Nantgarw China Works is still extremely active in encouraging, supporting and promoting contemporary artists working with ceramics. The China Works currently provides studio space and facilities to three outstanding ceramicists all of whom create, fire and exhibit new work on the premises. All three artists actively pass on their skills to both adults and children through regular workshops at China Works.
My current work has been inspired by ‘Blanc de Chine’ produced in Dehua, the capital of the Fujian Province in Southwest China. This came about as a direct result of a visit to the ‘Fragile’ Exhibition at the National Museum of Wales. I was very interested in a small bowl which had been produced at the Bow factory in London. I researched this item and found that the influence for the bowl was Blanc de Chine.
Blanc de Chine refers to the ‘White of China’ and it is the quality of surface that can be achieved in the porcelain that has inspired my work. I am also intrigued by the fact that Dehua was often left with part of a foot unglazed in order to show the ‘nature and beauty of the underlying clay’. I have always felt that when you completely enclose porcelain with a glaze, something is lost.
The other influence on this body of work came as a result of attending a print making course. I fell in love with the patterns that are produced with this media. I then worked on the surface of the clay with an erosion technique which has given me the marks that I searched for in my work.
Some of my pieces have colour applied to the inside in order to add a contemporary twist and also to add an inner warmth.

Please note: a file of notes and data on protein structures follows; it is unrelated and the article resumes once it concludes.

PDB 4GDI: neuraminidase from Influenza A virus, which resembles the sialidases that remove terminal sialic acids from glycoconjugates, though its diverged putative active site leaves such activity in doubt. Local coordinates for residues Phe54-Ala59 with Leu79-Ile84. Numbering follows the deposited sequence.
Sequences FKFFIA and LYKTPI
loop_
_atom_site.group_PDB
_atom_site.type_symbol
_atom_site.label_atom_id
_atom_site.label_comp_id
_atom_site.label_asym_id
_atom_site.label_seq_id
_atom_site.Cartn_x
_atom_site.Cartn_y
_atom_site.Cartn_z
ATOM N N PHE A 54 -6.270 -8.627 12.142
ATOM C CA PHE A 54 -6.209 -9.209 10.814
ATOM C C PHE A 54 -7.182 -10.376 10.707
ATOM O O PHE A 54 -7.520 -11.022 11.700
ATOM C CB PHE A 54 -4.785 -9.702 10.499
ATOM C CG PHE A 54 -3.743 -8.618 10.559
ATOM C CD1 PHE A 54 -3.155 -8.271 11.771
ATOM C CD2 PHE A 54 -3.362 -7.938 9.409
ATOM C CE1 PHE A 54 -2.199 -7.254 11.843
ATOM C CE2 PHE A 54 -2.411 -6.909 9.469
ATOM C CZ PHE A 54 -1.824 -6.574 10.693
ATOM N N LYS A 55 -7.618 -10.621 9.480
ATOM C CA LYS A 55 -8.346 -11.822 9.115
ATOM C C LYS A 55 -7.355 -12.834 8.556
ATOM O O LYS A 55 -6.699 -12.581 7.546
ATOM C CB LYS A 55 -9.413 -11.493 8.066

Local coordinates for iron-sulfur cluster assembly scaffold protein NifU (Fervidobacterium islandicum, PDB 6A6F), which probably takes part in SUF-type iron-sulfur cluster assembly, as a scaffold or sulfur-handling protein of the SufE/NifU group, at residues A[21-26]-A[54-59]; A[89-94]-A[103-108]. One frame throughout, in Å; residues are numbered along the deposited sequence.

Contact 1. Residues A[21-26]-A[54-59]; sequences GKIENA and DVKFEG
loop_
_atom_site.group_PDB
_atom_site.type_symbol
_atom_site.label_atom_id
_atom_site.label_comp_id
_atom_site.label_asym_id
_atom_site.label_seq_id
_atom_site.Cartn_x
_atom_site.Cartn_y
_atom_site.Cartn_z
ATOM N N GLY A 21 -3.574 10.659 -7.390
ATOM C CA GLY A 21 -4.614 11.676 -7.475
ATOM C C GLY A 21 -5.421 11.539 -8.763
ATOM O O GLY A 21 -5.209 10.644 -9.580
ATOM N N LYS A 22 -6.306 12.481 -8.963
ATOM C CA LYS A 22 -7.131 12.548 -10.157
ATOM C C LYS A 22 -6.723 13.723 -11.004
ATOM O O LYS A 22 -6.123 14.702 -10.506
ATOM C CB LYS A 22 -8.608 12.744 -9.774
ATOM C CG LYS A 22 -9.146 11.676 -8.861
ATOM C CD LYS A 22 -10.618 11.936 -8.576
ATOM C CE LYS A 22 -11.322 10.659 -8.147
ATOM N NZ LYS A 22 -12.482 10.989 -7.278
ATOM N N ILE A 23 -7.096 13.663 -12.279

I am a graduate of the Royal College of Art and an artist in residence at Nantgarw China Works Museum. At the Museum I run clay and glaze surface embellishment workshops for adults and children focusing on the history of the China Works and its connection to boat horses along the Glamorganshire Canal. I am from the Rhondda Valleys, my artwork explores human emotions and gender dysphoria issues through the plasticity of clay using the symbolism of the horse and side saddle.
Through the award of an Arts Council of Wales grant, I have been able to research the history of the horse in ceramics to produce a new body of work and touring exhibition in South Wales. I am preparing a PhD proposal and would like to publish my research as a book, All Things Equine, The History of the Horse in Ceramics.
Keen to develop my career as a professional ceramic artist, I have recently been invited to become a member of the Royal Cambrian Academy and exhibited in the summer exhibition 2016. My Clay Horses exhibition, made at Nantgarw, was part of the ceramic exhibition ‘IMAGO’ at Keramikmuseum, Westerwald, Germany and I have also exhibited work in China at Fule International Ceramic Museum, Shaanxi which has awarded me a residency for 2017. In the summer of 2017 I am part of Wild Things exhibition in the Netherlands. I am passionate about promoting ceramic education and have taken part in BBC Radio Wales interviews and programmes broadcast on S4C.
My work revolves around animals and I have used them in this concept to explore very serious issues in modern day societies around the world. I concentrate on colour and humour within my work to capture the viewer’s attention and find it very amusing when they realise the seriousness behind my work. My ‘animals’ have mixes of human and animal traits and evolve from my imagination, fuelled by my hate of animal experimentation and genetic engineering.
My animal sculptures have been carefully made to confuse the viewer’s emotions and opinions as they play the innocent childhood games that I can relate to as a child with sinister anthropomorphic hands.
These games and juxtapositions act as metaphors for the many forms of lost innocence that children face today.
All these sculptures have been made in Nantgarw China Works. They are hand built using various forms of building including coiling, slabs and pinch pots. They are white earthenware, bisque fired and finished with oxides, under glazes and mixed media. I enjoy the unpredictability of working with oxides and the fact that no two pieces are ever the same.